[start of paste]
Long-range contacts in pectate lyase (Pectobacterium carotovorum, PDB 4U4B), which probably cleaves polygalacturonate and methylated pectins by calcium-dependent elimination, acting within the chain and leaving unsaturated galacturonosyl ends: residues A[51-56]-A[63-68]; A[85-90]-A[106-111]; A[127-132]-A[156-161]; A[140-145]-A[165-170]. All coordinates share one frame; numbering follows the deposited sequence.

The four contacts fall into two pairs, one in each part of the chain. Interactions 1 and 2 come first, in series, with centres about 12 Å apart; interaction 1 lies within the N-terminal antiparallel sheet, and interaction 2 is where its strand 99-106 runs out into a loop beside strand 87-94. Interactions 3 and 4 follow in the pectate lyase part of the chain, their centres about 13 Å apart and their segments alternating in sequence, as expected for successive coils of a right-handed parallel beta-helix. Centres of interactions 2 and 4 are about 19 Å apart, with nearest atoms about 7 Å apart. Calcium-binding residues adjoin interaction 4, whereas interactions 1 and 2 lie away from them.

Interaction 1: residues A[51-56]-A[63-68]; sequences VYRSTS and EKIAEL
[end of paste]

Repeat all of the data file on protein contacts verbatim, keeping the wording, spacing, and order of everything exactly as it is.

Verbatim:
Long-range contacts in pectate lyase (Pectobacterium carotovorum, PDB 4U4B), which probably cleaves polygalacturonate and methylated pectins by calcium-dependent elimination, acting within the chain and leaving unsaturated galacturonosyl ends: residues A[51-56]-A[63-68]; A[85-90]-A[106-111]; A[127-132]-A[156-161]; A[140-145]-A[165-170]. All coordinates share one frame; numbering follows the deposited sequence.

The four contacts fall into two pairs, one in each part of the chain. Interactions 1 and 2 come first, in series, with centres about 12 Å apart; interaction 1 lies within the N-terminal antiparallel sheet, and interaction 2 is where its strand 99-106 runs out into a loop beside strand 87-94. Interactions 3 and 4 follow in the pectate lyase part of the chain, their centres about 13 Å apart and their segments alternating in sequence, as expected for successive coils of a right-handed parallel beta-helix. Centres of interactions 2 and 4 are about 19 Å apart, with nearest atoms about 7 Å apart. Calcium-binding residues adjoin interaction 4, whereas interactions 1 and 2 lie away from them.

Interaction 1: residues A[51-56]-A[63-68]; sequences VYRSTS and EKIAEL